In June 2003, employer costs for employee compensation for civilian workers
in private industry and state and local government in the United States averaged
$24.19 per hour worked, the U.S. Department of Labor's Bureau of Labor Statistics
reported yesterday. Wages and salaries, which averaged $17.35, accounted for
71.7 percent of these costs, while benefits, which averaged $6.84, accounted
for the remaining 28.3 percent.
Health insurance has risen from $1.52 per hour worked and 6.6 percent of total
compensation in June 2002, to $1.69 per hour and 7.0 percent in June 2003.
Legally required benefits, including Social Security, Medicare, unemployment
insurance, and workers' compensation, averaged $1.93 per hour (8.0 percent of
total compensation), representing the largest non-wage employer cost.
Employer costs for paid-leave benefits (vacations, holidays, sick leave, and
other leave) averaged $1.63 (6.7 percent); life, health, and disability insurance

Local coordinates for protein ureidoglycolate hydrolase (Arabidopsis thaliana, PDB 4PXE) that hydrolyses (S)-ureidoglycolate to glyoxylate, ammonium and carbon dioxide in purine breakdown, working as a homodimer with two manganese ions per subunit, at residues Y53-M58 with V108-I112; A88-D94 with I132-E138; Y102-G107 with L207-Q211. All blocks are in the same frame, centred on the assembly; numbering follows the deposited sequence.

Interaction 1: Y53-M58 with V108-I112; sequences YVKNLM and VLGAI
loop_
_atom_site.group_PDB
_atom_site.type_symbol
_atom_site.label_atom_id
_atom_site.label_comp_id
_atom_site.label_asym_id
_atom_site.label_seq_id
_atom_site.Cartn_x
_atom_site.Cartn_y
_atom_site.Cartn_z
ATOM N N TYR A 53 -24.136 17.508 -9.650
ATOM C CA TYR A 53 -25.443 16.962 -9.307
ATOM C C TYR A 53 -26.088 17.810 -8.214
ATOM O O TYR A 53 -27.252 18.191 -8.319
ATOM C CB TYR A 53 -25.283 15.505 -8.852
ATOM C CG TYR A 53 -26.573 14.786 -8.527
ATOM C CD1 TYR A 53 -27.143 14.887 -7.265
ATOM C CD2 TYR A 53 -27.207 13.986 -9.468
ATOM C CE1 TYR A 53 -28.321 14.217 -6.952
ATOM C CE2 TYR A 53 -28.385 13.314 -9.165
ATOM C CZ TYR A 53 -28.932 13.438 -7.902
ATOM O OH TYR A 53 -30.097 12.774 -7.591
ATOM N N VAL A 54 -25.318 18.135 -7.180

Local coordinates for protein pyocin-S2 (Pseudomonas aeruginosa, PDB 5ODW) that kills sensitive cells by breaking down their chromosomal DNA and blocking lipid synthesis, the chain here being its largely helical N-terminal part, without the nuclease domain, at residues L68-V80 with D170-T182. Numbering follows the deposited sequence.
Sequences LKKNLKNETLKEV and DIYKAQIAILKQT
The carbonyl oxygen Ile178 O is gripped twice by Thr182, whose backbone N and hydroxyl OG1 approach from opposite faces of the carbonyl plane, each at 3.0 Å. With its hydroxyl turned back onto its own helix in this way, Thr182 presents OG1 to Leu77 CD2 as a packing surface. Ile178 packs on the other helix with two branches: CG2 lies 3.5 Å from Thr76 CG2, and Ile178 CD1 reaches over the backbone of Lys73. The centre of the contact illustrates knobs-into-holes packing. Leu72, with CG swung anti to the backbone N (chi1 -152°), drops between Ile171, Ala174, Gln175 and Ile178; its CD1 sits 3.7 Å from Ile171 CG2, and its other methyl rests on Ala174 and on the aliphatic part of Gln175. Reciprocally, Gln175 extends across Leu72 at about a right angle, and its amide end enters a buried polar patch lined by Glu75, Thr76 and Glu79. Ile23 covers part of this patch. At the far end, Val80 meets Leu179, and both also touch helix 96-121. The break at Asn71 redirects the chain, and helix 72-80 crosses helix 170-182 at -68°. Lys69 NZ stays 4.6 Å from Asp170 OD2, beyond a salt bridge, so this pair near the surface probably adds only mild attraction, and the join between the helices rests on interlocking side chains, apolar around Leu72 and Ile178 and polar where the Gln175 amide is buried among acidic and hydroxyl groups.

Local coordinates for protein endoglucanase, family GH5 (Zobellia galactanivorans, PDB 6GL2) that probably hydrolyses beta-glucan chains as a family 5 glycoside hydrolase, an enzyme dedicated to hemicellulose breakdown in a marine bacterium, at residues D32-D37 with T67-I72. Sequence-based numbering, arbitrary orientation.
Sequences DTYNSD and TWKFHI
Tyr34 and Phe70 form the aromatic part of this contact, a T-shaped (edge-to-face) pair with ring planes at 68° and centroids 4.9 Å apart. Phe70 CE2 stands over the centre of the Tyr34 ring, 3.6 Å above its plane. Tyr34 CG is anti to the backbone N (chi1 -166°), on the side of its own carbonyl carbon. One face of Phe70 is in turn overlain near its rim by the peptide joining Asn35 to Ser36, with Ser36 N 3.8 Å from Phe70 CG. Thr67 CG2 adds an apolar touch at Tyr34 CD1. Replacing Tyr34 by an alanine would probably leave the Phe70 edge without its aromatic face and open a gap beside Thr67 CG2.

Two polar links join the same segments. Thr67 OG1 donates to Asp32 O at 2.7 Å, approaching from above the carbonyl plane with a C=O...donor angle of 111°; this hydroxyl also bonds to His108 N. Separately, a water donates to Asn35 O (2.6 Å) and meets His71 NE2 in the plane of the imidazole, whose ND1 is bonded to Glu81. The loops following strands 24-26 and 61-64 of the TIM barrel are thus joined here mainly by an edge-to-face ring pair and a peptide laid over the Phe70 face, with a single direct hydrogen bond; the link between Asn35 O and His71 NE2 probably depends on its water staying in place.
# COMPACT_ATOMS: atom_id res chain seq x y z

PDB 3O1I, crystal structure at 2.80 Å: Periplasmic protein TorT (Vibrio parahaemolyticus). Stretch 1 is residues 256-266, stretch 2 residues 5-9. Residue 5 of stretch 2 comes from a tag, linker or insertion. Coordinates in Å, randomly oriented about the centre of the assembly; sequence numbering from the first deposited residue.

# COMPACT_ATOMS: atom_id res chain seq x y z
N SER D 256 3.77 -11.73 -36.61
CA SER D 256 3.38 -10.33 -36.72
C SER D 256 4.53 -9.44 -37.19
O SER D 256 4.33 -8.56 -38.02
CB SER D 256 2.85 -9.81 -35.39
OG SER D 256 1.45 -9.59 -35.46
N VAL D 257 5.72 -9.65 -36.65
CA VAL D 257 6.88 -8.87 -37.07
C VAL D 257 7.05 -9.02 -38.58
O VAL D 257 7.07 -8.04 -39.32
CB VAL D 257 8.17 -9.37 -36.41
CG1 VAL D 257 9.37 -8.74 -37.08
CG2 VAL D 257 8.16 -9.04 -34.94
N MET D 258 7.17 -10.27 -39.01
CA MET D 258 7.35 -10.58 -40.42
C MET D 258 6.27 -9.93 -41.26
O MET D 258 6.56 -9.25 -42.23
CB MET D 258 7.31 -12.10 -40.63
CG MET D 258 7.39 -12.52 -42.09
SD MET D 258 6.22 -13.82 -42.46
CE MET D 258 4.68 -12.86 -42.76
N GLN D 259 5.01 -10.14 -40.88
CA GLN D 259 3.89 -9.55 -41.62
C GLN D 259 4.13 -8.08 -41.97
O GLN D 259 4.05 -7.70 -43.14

benefits averaged $1.81 (7.5 percent); and retirement and savings benefits averaged
86 cents (3.6 percent) per hour worked.
In June 2003, private industry employer compensation costs averaged $22.61
per hour worked. Wages and salaries averaged $16.31 per hour (72.1 percent),
while benefits averaged $6.30 (27.9 percent.) Health insurance has risen from
$1.31 per hour worked and 6.0 percent of total compensation in June 2002, to
$1.45 per hour and 6.4 percent in June 2003.
Employer costs for paid leave averaged $1.46 per hour worked (6.5 percent),
supplemental pay averaged 64 cents (2.8 percent), insurance benefits averaged
$1.57 (6.9 percent), retirement and savings averaged 67 cents (3.0 percent),
and legally required benefits averaged $1.93 (8.5 percent) per hour worked.